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Lesley Stahl        

Renowned Broadcast Journalist & 60 Minutes Correspondent

Lesley Stahl is one of America's most honored and experienced broadcast journalists. Her rich career has been marked by political scoops, surprising features and award-winning foreign reporting, a body of work that won her the RTDNA's 2015 Paul White award for lifetime achievement. She has been a 60 Minutes correspondent since March 1991. She is the author of the best-selling book Becoming Grandma.

Prior to joining 60 Minutes, Stahl served as CBS News White House correspondent – the first woman to hold that job – during the Carter and Reagan presidencies and part of the term of George H. W. Bush. Her reports appeared frequently on the CBS Evening News, first with Walter Cronkite, then with Dan Rather, and on other CBS News broadcasts.

During much of that time, she also served as moderator of Face The Nation, CBS News' Sunday public-affairs broadcast (September 1983–May 1991). For Face The Nation, she interviewed such newsmakers as Margaret Thatcher, Boris Yeltsin, Yasser Arafat and virtually every top U.S. official, including George H. W. Bush and Vice President Dan Quayle.

She was co-host with Charles Kuralt of "America Tonight," a daily CBS News late-night broadcast of interviews and essays (October 1990-March 1991).

Her experiences covering Washington for more than 20 years became the subject of her book Reporting Live. The stories she has covered since joining CBS News in the Washington bureau in 1972 range from Watergate through the 1981 assassination attempt on President Reagan to the 1991 Gulf War. She has reported on U.S.-Russian summit meetings and the economic summits of the industrialized countries, as well as the national political conventions and election nights, throughout her career.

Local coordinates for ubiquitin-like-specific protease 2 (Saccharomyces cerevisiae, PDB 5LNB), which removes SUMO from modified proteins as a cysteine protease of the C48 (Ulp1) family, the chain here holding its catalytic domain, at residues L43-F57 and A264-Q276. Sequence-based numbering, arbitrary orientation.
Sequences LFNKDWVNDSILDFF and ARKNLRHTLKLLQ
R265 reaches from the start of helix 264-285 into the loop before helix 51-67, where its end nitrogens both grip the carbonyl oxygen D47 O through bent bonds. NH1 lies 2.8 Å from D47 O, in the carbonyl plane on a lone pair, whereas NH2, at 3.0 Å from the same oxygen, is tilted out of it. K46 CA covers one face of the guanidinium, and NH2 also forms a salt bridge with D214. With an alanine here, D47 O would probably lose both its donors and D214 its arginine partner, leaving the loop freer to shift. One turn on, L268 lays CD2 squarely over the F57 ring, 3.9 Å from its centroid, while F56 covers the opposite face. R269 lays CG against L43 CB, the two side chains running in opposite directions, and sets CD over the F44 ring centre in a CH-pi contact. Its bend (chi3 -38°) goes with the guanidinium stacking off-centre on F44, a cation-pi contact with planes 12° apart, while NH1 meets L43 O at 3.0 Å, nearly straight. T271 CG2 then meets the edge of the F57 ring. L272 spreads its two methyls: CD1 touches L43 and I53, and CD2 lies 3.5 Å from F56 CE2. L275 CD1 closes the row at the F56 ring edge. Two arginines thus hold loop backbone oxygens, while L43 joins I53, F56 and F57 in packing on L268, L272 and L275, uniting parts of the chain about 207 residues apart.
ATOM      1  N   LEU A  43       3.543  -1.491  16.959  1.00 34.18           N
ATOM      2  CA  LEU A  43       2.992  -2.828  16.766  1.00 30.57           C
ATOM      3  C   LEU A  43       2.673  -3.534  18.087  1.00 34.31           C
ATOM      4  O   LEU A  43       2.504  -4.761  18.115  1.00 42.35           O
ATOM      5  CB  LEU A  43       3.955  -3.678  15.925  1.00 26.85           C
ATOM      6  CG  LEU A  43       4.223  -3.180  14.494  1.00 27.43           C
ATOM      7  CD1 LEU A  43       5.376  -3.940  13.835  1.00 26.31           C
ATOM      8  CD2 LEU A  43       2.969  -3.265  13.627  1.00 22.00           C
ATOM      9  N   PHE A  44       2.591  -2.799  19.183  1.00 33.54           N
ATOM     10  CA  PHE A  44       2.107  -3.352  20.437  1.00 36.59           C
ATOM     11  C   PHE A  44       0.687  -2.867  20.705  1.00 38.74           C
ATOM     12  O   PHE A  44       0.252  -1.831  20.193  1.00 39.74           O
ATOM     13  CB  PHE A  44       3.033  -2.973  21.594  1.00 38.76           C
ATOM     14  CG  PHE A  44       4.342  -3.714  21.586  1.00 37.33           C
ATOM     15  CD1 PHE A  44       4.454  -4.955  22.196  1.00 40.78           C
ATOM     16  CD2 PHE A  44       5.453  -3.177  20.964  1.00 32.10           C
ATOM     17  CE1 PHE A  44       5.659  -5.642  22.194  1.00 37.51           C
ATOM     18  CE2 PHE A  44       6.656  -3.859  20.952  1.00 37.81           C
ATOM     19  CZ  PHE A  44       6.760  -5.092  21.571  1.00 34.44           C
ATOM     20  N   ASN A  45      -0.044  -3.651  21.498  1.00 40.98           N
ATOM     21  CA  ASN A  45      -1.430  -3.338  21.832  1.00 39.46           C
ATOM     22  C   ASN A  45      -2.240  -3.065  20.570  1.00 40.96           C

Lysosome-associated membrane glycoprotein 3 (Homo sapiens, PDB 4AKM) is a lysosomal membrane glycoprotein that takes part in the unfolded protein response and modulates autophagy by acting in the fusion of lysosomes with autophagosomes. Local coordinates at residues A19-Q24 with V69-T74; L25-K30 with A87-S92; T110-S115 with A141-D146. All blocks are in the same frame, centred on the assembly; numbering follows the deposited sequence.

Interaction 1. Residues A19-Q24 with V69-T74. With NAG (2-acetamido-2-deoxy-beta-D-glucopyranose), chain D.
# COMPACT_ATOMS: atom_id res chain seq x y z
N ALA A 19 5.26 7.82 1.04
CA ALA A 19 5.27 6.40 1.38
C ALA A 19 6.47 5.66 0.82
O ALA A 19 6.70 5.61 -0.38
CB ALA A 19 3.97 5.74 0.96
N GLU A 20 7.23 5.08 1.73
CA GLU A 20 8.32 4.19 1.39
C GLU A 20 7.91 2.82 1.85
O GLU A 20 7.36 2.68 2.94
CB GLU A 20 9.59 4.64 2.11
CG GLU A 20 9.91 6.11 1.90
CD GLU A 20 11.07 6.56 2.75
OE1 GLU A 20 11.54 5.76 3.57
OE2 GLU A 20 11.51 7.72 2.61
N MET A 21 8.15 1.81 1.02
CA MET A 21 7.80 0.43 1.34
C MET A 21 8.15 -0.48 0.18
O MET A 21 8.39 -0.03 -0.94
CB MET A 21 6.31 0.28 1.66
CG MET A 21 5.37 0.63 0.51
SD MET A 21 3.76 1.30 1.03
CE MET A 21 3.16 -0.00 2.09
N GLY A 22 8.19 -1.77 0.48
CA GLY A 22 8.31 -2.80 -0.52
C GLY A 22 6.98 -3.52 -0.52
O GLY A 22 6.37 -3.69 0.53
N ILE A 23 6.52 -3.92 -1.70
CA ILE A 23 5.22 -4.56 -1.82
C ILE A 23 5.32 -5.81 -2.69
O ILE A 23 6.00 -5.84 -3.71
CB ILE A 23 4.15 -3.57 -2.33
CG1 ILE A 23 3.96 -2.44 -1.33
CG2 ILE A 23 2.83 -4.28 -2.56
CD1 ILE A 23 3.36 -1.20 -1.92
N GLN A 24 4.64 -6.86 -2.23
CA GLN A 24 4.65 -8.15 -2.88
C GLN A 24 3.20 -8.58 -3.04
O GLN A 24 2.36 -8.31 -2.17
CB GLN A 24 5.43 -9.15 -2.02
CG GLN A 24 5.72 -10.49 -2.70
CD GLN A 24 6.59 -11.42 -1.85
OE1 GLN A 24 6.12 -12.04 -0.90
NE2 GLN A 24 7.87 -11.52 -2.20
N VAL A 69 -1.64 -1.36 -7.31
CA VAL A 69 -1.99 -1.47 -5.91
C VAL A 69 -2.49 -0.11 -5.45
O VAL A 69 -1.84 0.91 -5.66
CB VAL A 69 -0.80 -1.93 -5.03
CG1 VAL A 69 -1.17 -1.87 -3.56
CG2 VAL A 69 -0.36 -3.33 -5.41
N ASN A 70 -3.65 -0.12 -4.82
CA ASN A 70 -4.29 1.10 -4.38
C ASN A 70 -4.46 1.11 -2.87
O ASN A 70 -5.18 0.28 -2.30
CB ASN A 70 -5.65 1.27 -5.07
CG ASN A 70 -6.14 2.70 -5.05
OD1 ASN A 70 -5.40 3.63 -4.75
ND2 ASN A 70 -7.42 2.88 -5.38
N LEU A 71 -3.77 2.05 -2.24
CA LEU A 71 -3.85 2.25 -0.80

Stahl anchored several CBS News documentaries, including "The Politics of Cancer" and "In the Red Blues," about the budget deficit, both for "CBS Reports."

Other Emmy wins include a Lifetime Achievement Emmy received in September 2003 and her first Emmy, won for reporting on a bombing in Beirut for the CBS Evening News in 1983. Her Face The Nation interview with Sen. John Tower won Stahl her second statuette. Her 60 Minutes reports "How He Won the War," about former FDA Commissioner David Kessler's battle with the tobacco industry, and "Punishing Saddam," which exposed the plight of Iraqi citizens, mostly children, suffering the effects of the United Nations sanctions against Iraq, were both Emmy winners. "Punishing Saddam" also won Stahl electronic journalism's highest honor, an Alfred I. duPont-Columbia University Silver Baton.

In 1996, Stahl was awarded the Fred Friendly First Amendment Award, given by Quinnipiac College, in recognition of her journalistic achievements. In 1990 she was honored with the Dennis Kauff Journalism Award for lifetime achievement in the news profession.

Stahl graduated cum laude in 1963 from Wheaton College, where she served on the board of trustees. She currently serves on the board of the New York City Ballet.

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Lesley Stahl - CBS News

One of America's most recognized and experienced broadcast journalists, Lesley Stahl's career has been marked by political scoops, surprising features and ...

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